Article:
How to battle pond algae


Spring time brings warm weather and loads of calls about Pond Scum.  Filamentous algae are single algae cells that form long visible chains, threads, or filaments. These filaments intertwine forming a mat that resembles wet wool. Filamentous algae start growing along the bottom in shallow water or attached to structures in the water.  The algae then traps air and floats to the surface forming large mats, which are commonly referred to as “Pond Scrums.” There are many species of filamentous algae and often more than one species will be present at the same time in the pond.  To control filamentous algae, a homeowner will probably need to consider a multi-system approach from deepening pond banks to adding fertilizers or pond dyes along with grass carp and possibly some herbicides.      

Since these algae grow in shallow water, deepening the pond’s edges is one of the mechanical controls sometimes recommended.  Filamentous algae can also be raked or seined from the pond.             

Fertilization to produce a phytoplankton or algal “bloom” can prevent the establishment of filamentous algae if started early enough in the spring. Fertilization also produces a strong food chain to the pond fish.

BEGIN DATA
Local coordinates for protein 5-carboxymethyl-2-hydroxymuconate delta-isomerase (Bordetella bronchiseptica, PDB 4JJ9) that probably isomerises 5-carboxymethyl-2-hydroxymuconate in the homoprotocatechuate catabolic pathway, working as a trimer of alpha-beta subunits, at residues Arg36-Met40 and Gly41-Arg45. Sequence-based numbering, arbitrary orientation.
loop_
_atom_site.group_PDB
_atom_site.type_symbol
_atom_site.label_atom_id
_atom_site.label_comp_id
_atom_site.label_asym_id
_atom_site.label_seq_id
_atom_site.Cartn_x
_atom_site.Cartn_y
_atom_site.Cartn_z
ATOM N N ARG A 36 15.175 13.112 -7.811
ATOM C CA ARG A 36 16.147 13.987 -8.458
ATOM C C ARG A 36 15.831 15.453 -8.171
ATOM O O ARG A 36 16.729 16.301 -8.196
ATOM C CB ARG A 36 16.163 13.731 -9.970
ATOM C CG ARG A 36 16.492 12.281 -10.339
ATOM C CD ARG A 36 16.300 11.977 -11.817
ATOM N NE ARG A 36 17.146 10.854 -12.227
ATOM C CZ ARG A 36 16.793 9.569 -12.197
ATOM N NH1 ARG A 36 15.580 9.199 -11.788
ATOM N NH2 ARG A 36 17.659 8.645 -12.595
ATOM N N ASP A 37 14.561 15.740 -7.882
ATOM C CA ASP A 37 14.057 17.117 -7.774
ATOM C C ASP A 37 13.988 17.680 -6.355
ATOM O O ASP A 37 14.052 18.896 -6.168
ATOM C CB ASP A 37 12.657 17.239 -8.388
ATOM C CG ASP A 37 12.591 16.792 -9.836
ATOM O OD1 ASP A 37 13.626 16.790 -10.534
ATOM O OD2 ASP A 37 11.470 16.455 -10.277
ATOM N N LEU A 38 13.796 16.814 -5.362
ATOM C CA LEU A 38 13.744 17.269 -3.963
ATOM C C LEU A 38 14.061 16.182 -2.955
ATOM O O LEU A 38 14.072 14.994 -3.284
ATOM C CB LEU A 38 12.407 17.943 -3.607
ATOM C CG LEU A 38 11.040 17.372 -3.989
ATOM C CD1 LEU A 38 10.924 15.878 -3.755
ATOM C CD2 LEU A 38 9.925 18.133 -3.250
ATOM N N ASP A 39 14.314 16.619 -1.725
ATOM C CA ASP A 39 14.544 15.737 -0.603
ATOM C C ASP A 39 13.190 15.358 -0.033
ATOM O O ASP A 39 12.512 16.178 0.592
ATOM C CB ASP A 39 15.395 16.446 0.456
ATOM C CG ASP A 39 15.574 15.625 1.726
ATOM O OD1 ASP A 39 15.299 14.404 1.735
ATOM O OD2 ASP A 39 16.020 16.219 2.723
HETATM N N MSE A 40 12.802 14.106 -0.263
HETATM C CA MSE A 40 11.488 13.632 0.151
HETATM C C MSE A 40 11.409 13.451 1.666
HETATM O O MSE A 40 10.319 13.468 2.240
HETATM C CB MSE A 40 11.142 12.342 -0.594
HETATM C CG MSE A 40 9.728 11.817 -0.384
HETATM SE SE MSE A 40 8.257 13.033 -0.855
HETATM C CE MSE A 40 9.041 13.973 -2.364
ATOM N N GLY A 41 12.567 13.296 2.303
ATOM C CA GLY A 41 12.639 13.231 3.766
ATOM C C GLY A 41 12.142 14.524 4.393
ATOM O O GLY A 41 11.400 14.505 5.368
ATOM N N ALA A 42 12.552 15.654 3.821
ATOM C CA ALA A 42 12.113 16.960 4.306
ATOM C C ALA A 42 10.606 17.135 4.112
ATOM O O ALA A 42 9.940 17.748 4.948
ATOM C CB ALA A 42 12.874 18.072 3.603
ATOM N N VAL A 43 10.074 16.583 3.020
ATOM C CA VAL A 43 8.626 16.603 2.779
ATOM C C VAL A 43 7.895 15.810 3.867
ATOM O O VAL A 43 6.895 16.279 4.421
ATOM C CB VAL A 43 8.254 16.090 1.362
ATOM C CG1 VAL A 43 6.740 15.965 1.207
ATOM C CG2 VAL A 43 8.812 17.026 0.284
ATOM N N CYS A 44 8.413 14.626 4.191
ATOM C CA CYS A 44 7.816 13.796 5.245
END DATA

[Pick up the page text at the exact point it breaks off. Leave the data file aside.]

Non-toxic dyes or colorants prevent or reduce aquatic plant growth by limiting sunlight penetration, similar to fertilization.  However, dyes do not enhance the natural food chain and may suppress the natural food chain of the pond.

Grass carp will seldom control aquatic vegetation the first year they are stocked. They will consume filamentous algae but it’s not one of their preferred foods. Therefore, they will usually consume other types of submerged vegetation before they consume filamentous algae. Grass carp stocking rates that will control filamentous algae are usually between 10 and 20 per surface acre.

Copper sulfate or “blue stone” is probably the most commonly used algal treatment because of its availability and low cost. Another product that is recommended is Cutrine Plus.  All copper compounds can be toxic to fish if used above labeled rates and can be toxic in soft or acidic waters even at label rates. Please contact your local Extension Office with any questions regarding pond weeds.       


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